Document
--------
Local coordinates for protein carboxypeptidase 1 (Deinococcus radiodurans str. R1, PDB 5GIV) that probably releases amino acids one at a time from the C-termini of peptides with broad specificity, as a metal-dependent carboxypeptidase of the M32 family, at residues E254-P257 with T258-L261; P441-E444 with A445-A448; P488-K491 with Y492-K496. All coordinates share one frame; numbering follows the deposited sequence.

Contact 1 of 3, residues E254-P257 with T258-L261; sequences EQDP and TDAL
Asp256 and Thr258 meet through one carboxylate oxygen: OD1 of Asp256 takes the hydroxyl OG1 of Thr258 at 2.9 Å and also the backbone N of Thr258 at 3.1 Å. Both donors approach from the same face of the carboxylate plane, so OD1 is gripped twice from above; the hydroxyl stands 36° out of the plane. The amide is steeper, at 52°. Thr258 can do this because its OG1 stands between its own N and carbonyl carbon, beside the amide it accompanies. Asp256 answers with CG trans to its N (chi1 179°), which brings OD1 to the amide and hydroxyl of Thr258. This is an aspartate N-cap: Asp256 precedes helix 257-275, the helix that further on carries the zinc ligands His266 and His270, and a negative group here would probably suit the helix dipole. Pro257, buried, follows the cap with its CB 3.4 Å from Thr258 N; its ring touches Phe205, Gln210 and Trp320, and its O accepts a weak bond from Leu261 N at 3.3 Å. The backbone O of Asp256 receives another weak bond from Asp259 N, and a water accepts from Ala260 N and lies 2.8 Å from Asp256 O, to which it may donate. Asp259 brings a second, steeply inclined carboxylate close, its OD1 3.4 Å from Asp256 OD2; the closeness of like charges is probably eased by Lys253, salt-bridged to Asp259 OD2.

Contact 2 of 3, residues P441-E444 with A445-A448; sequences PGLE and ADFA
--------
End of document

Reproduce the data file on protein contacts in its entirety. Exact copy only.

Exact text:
Local coordinates for protein carboxypeptidase 1 (Deinococcus radiodurans str. R1, PDB 5GIV) that probably releases amino acids one at a time from the C-termini of peptides with broad specificity, as a metal-dependent carboxypeptidase of the M32 family, at residues E254-P257 with T258-L261; P441-E444 with A445-A448; P488-K491 with Y492-K496. All coordinates share one frame; numbering follows the deposited sequence.

Contact 1 of 3, residues E254-P257 with T258-L261; sequences EQDP and TDAL
Asp256 and Thr258 meet through one carboxylate oxygen: OD1 of Asp256 takes the hydroxyl OG1 of Thr258 at 2.9 Å and also the backbone N of Thr258 at 3.1 Å. Both donors approach from the same face of the carboxylate plane, so OD1 is gripped twice from above; the hydroxyl stands 36° out of the plane. The amide is steeper, at 52°. Thr258 can do this because its OG1 stands between its own N and carbonyl carbon, beside the amide it accompanies. Asp256 answers with CG trans to its N (chi1 179°), which brings OD1 to the amide and hydroxyl of Thr258. This is an aspartate N-cap: Asp256 precedes helix 257-275, the helix that further on carries the zinc ligands His266 and His270, and a negative group here would probably suit the helix dipole. Pro257, buried, follows the cap with its CB 3.4 Å from Thr258 N; its ring touches Phe205, Gln210 and Trp320, and its O accepts a weak bond from Leu261 N at 3.3 Å. The backbone O of Asp256 receives another weak bond from Asp259 N, and a water accepts from Ala260 N and lies 2.8 Å from Asp256 O, to which it may donate. Asp259 brings a second, steeply inclined carboxylate close, its OD1 3.4 Å from Asp256 OD2; the closeness of like charges is probably eased by Lys253, salt-bridged to Asp259 OD2.

Contact 2 of 3, residues P441-E444 with A445-A448; sequences PGLE and ADFA